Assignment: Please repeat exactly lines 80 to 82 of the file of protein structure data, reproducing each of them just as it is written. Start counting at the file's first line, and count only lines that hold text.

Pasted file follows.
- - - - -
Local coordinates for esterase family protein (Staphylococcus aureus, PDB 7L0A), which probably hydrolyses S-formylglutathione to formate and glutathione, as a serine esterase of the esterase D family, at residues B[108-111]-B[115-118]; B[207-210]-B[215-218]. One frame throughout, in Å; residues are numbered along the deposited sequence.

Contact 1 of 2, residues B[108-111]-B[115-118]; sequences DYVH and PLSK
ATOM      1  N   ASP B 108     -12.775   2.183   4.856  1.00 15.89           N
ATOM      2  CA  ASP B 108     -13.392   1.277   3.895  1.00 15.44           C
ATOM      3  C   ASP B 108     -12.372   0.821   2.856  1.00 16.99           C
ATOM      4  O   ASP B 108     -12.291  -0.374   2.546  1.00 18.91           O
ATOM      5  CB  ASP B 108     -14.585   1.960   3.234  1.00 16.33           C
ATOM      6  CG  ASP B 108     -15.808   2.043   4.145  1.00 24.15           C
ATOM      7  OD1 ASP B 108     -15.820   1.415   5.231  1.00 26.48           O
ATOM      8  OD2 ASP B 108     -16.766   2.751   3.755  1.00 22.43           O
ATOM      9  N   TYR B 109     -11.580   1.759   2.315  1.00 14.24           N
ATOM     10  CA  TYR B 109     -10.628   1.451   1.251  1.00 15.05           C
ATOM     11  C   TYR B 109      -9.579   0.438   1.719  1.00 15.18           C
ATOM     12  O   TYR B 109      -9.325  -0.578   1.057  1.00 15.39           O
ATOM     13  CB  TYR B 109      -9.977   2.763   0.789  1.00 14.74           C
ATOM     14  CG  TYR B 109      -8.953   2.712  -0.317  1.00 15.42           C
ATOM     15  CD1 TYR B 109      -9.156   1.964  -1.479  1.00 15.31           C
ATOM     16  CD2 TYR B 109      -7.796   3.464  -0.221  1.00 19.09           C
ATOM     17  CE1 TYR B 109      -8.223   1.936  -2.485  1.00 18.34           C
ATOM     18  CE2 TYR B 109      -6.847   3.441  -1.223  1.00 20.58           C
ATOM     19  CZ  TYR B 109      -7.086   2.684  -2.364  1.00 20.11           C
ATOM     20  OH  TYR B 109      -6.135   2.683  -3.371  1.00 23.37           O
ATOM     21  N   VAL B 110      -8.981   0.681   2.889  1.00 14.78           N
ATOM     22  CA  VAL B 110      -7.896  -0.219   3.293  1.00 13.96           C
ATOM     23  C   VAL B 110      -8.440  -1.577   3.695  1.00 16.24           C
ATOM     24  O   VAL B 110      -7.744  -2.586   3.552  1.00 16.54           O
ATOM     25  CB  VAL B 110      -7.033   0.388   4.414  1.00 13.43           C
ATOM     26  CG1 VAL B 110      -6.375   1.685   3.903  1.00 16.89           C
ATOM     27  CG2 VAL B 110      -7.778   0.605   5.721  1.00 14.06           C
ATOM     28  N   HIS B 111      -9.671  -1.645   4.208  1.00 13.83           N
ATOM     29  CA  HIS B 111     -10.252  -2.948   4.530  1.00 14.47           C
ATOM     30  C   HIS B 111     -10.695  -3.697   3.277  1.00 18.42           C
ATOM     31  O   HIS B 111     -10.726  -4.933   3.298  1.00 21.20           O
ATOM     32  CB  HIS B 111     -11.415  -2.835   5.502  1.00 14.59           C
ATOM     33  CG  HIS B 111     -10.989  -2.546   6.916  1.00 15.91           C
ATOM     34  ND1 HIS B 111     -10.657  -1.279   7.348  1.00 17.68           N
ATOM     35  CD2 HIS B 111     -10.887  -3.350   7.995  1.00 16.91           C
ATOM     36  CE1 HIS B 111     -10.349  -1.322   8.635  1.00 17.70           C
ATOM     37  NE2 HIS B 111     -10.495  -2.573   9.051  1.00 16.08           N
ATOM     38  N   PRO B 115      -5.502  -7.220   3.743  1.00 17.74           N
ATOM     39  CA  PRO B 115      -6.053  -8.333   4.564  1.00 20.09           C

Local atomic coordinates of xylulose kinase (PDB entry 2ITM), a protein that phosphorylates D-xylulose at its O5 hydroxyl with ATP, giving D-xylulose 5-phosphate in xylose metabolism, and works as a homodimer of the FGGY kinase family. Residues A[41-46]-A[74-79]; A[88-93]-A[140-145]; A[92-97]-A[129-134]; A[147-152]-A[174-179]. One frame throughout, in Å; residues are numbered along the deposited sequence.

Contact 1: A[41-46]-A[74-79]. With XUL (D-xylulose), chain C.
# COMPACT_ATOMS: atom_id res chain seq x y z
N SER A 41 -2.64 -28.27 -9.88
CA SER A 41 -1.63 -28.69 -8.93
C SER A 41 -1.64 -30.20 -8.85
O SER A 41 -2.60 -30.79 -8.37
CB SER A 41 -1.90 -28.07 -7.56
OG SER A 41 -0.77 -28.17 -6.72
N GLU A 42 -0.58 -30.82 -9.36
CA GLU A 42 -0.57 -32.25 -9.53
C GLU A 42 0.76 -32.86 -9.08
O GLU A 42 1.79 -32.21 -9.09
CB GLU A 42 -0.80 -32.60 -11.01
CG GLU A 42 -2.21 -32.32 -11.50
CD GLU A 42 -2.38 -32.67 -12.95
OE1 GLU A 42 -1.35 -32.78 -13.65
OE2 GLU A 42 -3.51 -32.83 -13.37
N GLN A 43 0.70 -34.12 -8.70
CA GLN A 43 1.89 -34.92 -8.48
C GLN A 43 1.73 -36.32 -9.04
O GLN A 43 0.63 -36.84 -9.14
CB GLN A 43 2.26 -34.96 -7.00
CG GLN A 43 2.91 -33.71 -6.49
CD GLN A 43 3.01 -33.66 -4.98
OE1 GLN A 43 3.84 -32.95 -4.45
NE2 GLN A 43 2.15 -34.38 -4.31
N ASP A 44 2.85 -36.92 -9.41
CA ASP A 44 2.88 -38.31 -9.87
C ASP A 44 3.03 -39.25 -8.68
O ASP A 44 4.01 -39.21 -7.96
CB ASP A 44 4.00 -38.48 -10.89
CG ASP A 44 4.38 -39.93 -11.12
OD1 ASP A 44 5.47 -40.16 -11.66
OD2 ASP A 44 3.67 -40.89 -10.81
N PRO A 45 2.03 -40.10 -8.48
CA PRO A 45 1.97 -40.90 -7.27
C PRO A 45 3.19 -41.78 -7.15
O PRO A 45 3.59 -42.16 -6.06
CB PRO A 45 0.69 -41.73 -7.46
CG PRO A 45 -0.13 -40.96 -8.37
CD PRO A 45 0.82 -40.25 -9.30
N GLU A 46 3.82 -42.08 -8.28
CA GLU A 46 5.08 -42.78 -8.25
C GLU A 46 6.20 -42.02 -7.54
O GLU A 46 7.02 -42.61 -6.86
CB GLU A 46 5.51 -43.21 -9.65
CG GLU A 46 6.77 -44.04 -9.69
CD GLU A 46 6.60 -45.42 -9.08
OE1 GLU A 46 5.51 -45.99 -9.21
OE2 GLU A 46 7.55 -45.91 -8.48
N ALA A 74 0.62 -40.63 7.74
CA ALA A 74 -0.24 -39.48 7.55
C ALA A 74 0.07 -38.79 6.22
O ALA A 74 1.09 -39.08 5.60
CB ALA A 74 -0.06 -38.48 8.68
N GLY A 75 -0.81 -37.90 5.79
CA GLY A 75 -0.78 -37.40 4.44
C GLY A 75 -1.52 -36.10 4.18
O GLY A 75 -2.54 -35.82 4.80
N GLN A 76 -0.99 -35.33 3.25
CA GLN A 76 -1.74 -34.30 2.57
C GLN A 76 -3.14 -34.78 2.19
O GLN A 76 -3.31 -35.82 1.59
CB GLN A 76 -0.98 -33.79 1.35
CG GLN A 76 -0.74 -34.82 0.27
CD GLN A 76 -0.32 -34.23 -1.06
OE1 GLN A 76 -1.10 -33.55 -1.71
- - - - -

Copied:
O PRO A 45 3.59 -42.16 -6.06
CB PRO A 45 0.69 -41.73 -7.46
CG PRO A 45 -0.13 -40.96 -8.37